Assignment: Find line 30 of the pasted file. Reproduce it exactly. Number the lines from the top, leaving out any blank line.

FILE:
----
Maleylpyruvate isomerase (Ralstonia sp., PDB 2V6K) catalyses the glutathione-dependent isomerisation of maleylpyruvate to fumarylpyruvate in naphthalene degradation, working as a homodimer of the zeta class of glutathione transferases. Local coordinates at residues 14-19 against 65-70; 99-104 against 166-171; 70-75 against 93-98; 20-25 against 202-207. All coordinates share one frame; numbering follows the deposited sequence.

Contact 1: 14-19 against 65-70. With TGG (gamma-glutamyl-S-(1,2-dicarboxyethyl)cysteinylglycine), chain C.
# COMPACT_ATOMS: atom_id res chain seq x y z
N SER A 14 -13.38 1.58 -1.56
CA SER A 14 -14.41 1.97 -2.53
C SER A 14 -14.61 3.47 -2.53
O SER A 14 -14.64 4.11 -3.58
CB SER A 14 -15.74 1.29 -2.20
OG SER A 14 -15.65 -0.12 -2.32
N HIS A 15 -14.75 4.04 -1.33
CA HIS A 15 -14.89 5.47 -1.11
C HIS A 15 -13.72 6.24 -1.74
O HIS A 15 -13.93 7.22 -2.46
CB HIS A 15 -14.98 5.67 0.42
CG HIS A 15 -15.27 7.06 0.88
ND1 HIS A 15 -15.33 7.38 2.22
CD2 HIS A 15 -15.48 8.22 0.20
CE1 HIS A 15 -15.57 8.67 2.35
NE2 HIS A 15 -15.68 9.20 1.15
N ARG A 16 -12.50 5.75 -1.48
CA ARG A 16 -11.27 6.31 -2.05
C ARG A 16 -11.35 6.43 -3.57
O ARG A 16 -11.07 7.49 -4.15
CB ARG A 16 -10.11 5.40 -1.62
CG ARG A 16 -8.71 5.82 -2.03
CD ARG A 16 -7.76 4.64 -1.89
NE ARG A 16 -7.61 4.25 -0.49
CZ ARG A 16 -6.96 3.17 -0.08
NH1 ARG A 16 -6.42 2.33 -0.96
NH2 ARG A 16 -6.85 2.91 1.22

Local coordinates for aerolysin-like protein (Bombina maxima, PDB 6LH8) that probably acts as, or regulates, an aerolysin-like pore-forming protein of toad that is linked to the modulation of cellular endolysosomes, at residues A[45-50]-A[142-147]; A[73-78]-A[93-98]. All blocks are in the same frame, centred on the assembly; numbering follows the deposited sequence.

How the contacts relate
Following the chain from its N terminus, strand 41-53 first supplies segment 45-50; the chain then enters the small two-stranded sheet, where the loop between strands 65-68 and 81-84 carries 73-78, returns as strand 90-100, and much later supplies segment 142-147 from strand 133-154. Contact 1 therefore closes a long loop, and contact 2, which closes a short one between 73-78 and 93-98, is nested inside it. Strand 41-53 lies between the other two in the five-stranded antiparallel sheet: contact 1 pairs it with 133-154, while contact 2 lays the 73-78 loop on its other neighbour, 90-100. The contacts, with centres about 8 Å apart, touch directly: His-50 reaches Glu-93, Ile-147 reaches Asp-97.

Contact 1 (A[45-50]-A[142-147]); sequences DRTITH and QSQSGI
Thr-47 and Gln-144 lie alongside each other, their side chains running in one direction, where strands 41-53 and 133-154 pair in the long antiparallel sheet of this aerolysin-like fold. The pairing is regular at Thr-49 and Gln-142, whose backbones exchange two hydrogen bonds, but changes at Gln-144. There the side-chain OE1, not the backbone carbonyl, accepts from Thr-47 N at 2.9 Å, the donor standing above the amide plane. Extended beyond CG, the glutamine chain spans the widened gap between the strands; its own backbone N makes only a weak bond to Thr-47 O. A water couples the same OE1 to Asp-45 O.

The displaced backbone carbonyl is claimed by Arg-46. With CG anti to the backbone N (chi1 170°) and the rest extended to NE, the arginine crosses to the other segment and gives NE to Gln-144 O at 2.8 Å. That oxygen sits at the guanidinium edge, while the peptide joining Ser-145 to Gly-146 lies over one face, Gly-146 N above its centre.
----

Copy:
NH2 ARG A 16 -6.85 2.91 1.22